From here, challenges begin to increase in intensity and more spots across Shredders’ world become available to explore until you make it to the invitational event. Unfortunately, all signs of a pulse quickly begin to fade away after the introduction of Shredders’ offbeat cast of characters. Shredders’ ability to deal out cringe in the form of atrocious dialog and bizarre voice acting is commendable itself purely for its consistency. The game features the likes of real-life professional snowboarders, who join your crusade for greatness, but it never feels like their presence is elevating the game as it should.
It doesn’t help that your own character is a silent observer, merely being told what to do and how to do it. Characters are always covered by a mask, which of course makes sense from the harsh climate, but also comes across as a way for the developers to avoid the task of facial animations.
For such a seemingly large world, Shredders is often a fairly lonely experience that misses the life of rival games. Foampunch specifies that Shredders supports 4K resolution and 60FPS, but these attractive features are buried by inconsistent performance. Coasting down the slopes, even at a mild pace, can see the game struggle to keep up. It’s not ideal when challenges are asking to you complete some of the more demanding inputs.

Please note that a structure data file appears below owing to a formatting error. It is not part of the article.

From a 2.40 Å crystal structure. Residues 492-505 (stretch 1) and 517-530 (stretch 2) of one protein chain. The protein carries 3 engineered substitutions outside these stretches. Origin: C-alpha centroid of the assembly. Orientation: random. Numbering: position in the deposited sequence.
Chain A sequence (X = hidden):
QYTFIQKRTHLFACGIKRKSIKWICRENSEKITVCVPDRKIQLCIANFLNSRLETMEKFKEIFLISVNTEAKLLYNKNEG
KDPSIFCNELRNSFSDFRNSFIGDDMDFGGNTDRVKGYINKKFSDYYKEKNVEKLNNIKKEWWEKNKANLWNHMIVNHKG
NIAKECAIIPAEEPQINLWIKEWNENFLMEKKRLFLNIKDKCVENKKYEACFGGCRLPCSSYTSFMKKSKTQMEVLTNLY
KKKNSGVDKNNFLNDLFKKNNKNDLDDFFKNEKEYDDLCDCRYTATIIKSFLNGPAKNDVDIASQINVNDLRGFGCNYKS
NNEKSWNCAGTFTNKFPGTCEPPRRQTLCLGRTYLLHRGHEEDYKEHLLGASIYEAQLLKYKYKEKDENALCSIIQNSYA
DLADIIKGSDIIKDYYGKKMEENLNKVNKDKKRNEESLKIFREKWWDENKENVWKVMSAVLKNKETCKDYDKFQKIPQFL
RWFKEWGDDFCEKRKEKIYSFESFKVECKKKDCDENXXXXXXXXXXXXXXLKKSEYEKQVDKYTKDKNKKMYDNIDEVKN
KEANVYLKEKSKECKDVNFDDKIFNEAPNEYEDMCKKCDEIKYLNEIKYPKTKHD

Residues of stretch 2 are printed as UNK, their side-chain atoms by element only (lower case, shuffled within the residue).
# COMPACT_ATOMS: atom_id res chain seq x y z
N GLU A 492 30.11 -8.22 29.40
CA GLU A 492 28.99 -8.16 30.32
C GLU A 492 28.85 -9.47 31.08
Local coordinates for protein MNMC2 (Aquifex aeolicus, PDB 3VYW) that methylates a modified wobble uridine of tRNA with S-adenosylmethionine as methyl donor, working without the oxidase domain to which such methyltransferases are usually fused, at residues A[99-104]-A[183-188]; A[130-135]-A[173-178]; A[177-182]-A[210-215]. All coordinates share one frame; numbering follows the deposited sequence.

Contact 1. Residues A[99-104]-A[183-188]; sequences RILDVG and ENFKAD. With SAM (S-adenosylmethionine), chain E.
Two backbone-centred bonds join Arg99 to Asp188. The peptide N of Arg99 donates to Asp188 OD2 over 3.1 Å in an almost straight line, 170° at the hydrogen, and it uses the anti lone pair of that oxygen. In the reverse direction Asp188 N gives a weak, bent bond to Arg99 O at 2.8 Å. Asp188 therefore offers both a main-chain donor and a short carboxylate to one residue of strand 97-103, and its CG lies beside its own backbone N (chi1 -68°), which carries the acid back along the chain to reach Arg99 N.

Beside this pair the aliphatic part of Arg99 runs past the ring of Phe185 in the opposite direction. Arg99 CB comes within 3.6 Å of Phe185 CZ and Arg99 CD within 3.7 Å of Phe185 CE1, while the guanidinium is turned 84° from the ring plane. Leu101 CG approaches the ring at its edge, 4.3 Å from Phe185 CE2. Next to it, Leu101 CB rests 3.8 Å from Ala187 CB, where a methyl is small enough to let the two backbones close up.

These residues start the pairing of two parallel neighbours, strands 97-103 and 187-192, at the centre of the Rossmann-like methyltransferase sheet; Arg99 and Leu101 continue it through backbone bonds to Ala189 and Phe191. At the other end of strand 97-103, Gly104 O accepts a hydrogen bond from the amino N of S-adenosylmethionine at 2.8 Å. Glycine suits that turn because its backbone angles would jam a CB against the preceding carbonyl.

There isn’t a lot happening in the world itself either, with the landscape appearing to be dominated by endless sheets and mountains of snow. It shouldn’t be a detriment to the game, given the nature of the sport, but Shredders’ textures are noticeably rough around the edges. Can the sound design save it? No. The original score from artist Jennifur is full of infectious ambient soundscapes, but the praise for Shredders’ audible aspects ends there. Sound effects sound over-compressed and cheap, with their activation coming across as delayed when the player transfers between different velocities and heights.